Image Courtesy of The Catholic University of America
By Anthony Curioso
Ashley Reardon, a freshman psychology major, shared her experience with the women’s rowing team at CUA.
Catholic University’s rowing teams have gained a reputation on campus for their early morning practices, competitive nature, consistent success in races, and the lifelong friendships that have formed among members of the teams.
Reardon is on the “novice” team for women’s rowing because she had never rowed before coming to CUA.
“I played field hockey and lacrosse in high school, and I wanted to play field hockey in college but that didn’t end up happening,” Reardon explained. “When my mom saw an advertisement for novice women’s rowing and it said ‘no experience necessary’, I was overjoyed.”
One of the most important lessons Reardon has learned so far has been the importance of settling into a routine.
“I set my alarm for 4:15 am to give me plenty of time to get ready; we’re at the vans at 5:35 to go to the boathouse; practice starts at 6:00 and we get back right before LCs,” she said. “Everything is in the mornings, which is nice because I can do whatever I want in the afternoon. I can chill. I’ve got time for homework.”
Having a routine is nothing new for Reardon, who balanced many activities growing up.
“Having accountability with my fellow rowers so we’re all in bed at a certain time or all up by a certain time helps us so we have enough energy to do things the next day,” she said.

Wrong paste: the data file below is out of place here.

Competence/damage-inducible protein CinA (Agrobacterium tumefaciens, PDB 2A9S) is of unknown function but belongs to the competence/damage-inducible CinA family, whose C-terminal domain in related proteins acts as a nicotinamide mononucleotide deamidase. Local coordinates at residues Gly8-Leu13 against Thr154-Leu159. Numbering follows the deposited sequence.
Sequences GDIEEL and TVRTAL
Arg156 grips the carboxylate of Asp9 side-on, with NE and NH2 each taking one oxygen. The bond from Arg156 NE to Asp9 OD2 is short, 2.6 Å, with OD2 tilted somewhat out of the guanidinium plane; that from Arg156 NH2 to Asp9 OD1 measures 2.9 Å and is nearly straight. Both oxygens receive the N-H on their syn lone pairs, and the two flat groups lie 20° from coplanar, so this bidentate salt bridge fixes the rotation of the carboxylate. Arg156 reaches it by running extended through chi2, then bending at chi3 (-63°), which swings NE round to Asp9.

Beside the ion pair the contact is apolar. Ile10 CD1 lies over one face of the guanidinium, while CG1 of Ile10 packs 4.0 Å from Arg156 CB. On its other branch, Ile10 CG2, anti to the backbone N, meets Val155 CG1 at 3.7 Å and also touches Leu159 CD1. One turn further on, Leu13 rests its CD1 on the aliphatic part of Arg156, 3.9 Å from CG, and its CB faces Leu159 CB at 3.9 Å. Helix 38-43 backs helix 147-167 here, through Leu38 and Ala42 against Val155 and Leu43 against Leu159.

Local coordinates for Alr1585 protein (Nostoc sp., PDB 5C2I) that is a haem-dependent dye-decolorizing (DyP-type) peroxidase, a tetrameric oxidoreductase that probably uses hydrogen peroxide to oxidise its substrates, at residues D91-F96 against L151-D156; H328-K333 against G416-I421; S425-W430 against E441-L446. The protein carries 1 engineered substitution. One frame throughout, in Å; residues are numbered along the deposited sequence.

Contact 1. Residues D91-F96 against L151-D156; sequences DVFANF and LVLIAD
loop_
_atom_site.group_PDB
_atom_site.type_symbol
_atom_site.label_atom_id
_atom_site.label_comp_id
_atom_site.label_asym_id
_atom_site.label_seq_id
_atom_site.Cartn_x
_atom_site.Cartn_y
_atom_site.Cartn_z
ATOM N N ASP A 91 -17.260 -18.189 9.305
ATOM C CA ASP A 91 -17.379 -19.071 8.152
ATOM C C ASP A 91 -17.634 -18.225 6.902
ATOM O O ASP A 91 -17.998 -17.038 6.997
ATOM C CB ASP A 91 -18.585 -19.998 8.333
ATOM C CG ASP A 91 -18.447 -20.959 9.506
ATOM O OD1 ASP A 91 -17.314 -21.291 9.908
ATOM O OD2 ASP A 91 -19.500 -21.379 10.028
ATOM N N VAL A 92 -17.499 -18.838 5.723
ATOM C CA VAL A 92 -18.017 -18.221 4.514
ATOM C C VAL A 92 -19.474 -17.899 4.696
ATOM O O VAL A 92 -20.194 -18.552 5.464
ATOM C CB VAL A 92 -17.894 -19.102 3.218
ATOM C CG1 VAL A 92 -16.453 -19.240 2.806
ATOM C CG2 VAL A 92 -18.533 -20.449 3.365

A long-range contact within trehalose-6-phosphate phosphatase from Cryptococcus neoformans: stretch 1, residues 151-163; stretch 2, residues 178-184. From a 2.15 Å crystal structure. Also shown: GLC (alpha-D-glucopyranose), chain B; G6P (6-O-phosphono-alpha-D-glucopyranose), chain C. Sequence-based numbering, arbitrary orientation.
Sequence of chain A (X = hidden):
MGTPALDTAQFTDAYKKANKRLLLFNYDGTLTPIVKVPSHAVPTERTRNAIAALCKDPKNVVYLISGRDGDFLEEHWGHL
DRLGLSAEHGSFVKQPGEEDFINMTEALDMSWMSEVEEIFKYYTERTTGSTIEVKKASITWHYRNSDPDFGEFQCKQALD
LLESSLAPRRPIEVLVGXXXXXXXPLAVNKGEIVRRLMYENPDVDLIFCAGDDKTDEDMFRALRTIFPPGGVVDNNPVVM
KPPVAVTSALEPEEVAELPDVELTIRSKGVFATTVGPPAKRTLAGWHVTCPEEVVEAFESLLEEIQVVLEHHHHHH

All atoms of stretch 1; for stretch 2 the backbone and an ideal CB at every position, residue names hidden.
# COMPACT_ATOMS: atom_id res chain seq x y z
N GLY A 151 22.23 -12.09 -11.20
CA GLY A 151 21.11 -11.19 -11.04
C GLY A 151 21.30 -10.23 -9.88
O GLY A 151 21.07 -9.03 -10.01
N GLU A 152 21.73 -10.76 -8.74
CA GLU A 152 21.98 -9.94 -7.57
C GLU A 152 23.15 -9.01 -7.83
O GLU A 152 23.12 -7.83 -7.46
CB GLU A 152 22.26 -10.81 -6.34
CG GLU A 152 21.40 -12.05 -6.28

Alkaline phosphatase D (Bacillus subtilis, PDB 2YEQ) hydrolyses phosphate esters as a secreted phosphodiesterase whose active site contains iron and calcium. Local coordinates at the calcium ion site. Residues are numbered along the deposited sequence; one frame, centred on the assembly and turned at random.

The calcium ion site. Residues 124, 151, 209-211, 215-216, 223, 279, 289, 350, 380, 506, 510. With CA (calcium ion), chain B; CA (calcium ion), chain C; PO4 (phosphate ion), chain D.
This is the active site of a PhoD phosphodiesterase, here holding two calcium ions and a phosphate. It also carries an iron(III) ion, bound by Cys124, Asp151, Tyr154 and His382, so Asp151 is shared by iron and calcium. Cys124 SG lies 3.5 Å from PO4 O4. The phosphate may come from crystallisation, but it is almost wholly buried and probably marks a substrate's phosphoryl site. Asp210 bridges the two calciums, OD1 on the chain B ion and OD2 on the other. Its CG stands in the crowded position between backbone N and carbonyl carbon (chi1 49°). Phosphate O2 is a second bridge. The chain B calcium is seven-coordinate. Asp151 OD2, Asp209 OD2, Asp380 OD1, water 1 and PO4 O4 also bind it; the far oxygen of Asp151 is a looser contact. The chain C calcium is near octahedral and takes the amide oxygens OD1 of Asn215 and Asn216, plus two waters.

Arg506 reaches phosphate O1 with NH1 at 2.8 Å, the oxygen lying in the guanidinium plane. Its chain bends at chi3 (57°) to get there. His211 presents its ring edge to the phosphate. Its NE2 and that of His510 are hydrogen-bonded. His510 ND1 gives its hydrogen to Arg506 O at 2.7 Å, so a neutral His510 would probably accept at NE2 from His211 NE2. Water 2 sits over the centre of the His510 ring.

Contrary to the common experience among many college freshmen, Reardon did not have any issues with making friends whatsoever.
“A lot of my friends are also on the rowing team by accident, and what we will do is we will take other people who we are friends with who are not rowers and we will kinda drag them into being a rower. Even though we aren’t necessarily practicing rowing we are still hanging out together.”
Reardon also noted that she is extremely social, so as soon as she makes eye contact with someone, she will go up to them and say hello.
“You meet people in the most random of ways,” Reardon remarked. “Over time, one person introduces you to another person, who introduces you to another person, so on and so forth.”
Reardon encourages anyone who thinks they may want to try rowing to “take the gamble and do it.”
“It’s so much fun, we don’t get wet despite it being a water sport, which is convenient, and we get beautiful views of the Anacostia River,” Reardon said. “A lot of high school and college sports teams have extremely toxic team cultures, but we really don’t have that here; everyone is super loving and supportive. The team culture on the rowing team is incredibly strong and we are all a close–knit family. Putting yourself in that situation as a freshman in college is one of the best things you can do.”
CUA’s women’s rowing teams competed at the Head of the Charles in Boston and Cambridge, MA, on October 22 and the Head of the Schuylkill in Philadelphia, PA, on October 28; their next races will be the Head of the Occoquan in Fairfax, VA, on November 4 and the Frostbite Regatta in West Winsor, NJ, on November 11.